Built in the early 16th century, the Jerónimos Monastery is considered a true masterpiece of Portuguese architecture and an irresistible invitation to take a journey to the past and the age of discovery. Get ready and have a great trip!
In order to emphasize the important role of the Portuguese discoveries, after ascending the throne, King Manuel I decided to build a huge monument that could represent various references to this glorious era.
The monastery was donated to the Jerónimos monks, so the building became a place of tranquility where the monks could say their prayers, addressed to the King's soul and to the success of the sailors on their long stays at sea when they set out to discover new worlds.
Because it was built in the period of King Manuel I, the monastery is the most striking example of Manueline style, which is a combination of Gothic and Renaissance, together with Portuguese national and religious symbols, nautical motifs, exotic plants and animals, among other details immortalized in stone and that transform this architecture into a truly unique style.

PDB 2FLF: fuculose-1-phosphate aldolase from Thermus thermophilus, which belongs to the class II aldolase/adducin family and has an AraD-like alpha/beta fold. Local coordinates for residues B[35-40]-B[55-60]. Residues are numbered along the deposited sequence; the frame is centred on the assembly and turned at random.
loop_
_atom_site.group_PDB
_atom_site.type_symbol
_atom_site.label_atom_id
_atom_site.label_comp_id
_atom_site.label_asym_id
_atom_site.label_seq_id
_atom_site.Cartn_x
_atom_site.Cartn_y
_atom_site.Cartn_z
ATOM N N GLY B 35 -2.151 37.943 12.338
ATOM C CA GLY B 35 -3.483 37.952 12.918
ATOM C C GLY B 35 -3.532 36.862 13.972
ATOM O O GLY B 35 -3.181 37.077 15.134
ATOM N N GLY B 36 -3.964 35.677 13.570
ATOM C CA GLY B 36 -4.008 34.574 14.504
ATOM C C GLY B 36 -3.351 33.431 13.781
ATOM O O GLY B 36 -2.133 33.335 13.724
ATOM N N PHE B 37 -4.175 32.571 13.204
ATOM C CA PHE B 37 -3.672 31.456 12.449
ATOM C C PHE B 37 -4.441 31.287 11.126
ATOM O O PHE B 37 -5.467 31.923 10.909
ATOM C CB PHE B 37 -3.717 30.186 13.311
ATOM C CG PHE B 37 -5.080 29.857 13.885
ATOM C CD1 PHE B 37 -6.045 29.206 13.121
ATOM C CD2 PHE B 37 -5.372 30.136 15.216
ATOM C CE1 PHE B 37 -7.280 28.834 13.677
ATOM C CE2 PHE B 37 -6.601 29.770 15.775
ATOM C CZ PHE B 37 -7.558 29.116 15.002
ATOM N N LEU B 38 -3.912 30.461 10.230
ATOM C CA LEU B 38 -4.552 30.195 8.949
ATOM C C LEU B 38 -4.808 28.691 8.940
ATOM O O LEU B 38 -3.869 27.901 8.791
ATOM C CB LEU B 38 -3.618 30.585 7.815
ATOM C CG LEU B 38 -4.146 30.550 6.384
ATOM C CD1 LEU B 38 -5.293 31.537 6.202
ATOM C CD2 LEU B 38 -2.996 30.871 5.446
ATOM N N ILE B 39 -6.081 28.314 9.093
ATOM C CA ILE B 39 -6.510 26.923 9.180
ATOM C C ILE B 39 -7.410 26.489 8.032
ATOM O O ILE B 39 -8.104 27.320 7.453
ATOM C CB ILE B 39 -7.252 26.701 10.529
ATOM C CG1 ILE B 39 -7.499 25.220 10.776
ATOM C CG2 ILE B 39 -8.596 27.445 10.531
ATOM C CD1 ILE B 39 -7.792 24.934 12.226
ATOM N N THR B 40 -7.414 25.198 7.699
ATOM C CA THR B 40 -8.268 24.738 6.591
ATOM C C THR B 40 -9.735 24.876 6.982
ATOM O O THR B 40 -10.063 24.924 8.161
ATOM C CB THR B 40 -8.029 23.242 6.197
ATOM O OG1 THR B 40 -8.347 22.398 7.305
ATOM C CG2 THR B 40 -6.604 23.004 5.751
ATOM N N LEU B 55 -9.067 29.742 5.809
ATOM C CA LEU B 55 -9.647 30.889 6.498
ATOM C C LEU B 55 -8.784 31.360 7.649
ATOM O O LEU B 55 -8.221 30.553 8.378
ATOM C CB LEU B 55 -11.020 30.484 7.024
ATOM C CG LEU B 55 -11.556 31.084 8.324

The monastery’s religious collection preserves, in addition to a church where important figures from Portugal’s history are buried, such as King Manuel I and Vasco da Gama, most of the convent buildings that were intended for the monks.
These spaces are magnificent, we know! The Jerónimos Monastery’s architecture impresses even those less attentive to historical details and their meanings. These surroundings are so inspiring, that they leave no one indifferent!
Cool Tip: as a rule, the Jerónimos Monastery always celebrated a mass before the sailors left to conquer new worlds. If you want to feel part of this historical setting, you can attend a Sunday Mass at the church where there is usually a choir present and which makes the celebration even more engaging. After diving into this tradition, you’ll feel motivated to discover even more of Lisbon and Portugal’s history.
Oct – Apr: 10:00 am – 05:30 pm
May – Sep: 10:00 am – 06:30 pm
Closed: Monday, 1st Jan, Easter Sunday, 1st May, 13th Jun e 25th Dec